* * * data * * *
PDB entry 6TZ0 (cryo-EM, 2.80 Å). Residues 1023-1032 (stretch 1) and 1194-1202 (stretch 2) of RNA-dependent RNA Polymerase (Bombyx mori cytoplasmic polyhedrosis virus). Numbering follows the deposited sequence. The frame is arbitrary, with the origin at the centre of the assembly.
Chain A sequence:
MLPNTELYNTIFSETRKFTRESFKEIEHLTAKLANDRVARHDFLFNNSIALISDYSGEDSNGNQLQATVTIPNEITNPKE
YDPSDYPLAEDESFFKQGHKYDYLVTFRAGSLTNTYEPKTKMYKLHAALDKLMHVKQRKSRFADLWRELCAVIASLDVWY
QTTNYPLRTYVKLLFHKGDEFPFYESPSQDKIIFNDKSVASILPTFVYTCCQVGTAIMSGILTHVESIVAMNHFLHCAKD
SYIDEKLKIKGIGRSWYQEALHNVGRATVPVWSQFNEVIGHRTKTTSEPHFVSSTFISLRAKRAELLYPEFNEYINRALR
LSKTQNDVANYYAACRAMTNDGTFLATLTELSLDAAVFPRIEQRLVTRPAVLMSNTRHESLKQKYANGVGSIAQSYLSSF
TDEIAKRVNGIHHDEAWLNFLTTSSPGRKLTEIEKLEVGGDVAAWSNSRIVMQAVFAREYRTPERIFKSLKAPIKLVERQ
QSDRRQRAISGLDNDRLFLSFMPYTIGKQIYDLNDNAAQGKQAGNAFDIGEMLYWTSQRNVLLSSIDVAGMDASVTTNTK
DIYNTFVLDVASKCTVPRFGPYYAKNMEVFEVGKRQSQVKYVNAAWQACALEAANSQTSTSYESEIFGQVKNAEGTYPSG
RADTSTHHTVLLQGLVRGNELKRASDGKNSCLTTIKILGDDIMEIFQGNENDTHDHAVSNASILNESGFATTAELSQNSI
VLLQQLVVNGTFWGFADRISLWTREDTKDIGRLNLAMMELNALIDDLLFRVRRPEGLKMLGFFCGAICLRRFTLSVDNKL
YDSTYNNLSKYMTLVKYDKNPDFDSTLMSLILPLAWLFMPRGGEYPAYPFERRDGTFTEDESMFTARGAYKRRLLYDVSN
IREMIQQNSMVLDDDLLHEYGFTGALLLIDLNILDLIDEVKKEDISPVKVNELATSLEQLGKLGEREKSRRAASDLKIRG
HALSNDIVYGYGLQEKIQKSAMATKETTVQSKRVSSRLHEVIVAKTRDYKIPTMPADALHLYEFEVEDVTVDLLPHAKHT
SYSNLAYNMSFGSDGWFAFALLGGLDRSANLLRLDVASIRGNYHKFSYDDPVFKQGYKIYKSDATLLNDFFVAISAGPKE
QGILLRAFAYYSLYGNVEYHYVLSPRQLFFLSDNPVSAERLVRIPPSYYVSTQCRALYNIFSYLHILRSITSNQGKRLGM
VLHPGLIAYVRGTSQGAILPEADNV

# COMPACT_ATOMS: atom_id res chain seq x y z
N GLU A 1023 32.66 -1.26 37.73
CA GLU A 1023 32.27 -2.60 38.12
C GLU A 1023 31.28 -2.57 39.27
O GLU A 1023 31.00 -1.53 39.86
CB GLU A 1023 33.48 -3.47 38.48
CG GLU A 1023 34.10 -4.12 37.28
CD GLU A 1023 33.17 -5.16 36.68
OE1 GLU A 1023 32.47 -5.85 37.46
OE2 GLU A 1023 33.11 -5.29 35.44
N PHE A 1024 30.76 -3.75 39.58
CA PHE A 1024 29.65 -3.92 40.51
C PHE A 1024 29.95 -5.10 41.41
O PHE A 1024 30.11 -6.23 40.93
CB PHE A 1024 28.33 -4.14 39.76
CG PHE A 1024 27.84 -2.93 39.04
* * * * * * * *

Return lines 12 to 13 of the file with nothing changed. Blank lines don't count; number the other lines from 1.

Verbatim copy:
VLLQQLVVNGTFWGFADRISLWTREDTKDIGRLNLAMMELNALIDDLLFRVRRPEGLKMLGFFCGAICLRRFTLSVDNKL
YDSTYNNLSKYMTLVKYDKNPDFDSTLMSLILPLAWLFMPRGGEYPAYPFERRDGTFTEDESMFTARGAYKRRLLYDVSN